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Roots of the Urban Mind

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Science  20 May 2016:
Vol. 352, Issue 6288, pp. 908-911
DOI: 10.1126/science.352.6288.908

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For the first 190,000 years of our history as a species, humans lived in small, mobile communities of up to a couple hundred individuals, in which everybody knew everybody else. Today, more than half of us live in cities, surrounded by multitudes of people we'll never meet. This radical change happened in an evolutionary eye blink: We navigate our modern world with Paleolithic brains. In the traditional view, agriculture was the crucial innovation that paved the way for cities. But overcoming food constraints is only part of the story, according to a new hypothesis on the origin of urban life. The first villagers also had to cope with the cognitive demands and social stresses created by living in the midst of strangers. And the solutions that Neolithic humans invented, or at least stumbled on, are key features of cities today. For example, architecture that designates certain spaces for certain types of social interactions helps people know what to expect when entering a new building. Material trappings like jewelry and pottery signal the social group and status of strangers. And religion and elaborate group cultural rituals, like singing or dancing together, act as social glue among people in large groups.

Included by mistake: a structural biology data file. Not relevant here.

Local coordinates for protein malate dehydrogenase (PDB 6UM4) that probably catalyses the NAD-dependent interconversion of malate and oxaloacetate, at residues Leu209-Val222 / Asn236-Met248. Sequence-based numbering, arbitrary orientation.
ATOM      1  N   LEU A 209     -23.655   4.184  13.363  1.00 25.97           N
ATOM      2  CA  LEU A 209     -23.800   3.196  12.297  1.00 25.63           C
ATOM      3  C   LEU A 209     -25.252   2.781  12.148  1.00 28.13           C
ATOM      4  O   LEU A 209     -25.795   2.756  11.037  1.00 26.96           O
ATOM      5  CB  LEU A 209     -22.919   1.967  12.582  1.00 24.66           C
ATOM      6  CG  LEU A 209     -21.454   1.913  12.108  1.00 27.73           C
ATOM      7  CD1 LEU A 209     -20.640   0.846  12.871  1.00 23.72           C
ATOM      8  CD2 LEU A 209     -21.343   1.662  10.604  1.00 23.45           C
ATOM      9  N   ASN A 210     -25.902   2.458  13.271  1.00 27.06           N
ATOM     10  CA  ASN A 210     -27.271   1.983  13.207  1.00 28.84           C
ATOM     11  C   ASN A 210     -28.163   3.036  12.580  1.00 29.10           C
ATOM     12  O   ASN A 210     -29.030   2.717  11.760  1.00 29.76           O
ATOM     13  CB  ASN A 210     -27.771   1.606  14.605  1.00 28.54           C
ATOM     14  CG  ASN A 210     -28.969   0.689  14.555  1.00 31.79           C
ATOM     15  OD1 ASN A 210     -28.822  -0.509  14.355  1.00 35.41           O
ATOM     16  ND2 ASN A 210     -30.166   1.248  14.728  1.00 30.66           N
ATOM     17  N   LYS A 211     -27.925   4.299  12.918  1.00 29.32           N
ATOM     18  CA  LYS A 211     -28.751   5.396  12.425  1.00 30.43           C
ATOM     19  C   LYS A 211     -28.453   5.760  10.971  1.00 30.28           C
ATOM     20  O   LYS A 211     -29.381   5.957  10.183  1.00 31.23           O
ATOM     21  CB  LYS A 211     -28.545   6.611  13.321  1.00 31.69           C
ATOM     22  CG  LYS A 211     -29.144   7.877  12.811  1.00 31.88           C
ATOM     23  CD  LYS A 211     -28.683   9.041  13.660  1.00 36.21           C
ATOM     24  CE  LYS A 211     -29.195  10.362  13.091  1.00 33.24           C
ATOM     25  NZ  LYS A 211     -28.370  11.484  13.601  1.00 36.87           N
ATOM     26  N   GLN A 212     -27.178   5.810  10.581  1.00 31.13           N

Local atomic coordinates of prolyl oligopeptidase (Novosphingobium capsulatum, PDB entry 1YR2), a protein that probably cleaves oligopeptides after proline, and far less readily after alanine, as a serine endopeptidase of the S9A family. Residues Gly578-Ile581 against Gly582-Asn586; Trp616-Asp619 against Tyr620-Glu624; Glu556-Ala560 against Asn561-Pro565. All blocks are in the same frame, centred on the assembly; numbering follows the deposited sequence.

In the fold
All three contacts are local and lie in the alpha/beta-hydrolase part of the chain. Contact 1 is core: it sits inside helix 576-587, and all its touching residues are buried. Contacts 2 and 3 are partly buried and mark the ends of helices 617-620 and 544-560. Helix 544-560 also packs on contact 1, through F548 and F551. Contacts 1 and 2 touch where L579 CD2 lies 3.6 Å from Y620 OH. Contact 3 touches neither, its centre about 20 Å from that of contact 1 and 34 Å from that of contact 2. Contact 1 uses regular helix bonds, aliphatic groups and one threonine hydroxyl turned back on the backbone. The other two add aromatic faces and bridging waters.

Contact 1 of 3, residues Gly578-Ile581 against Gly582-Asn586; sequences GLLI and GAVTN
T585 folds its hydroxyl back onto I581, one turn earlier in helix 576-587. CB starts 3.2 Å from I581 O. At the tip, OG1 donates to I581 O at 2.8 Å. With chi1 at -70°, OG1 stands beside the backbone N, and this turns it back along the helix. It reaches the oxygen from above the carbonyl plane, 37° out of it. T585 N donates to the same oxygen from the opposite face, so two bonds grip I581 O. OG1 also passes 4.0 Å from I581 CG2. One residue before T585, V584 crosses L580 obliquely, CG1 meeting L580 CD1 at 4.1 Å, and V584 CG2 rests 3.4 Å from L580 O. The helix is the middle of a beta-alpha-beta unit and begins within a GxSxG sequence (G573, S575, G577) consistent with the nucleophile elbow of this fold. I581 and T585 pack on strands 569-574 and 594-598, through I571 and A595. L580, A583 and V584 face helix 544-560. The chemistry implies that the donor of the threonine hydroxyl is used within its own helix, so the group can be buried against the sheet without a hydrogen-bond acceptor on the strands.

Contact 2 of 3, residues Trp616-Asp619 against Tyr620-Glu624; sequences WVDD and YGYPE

• * Greg Miller is a science and technology journalist in Portland, Oregon.

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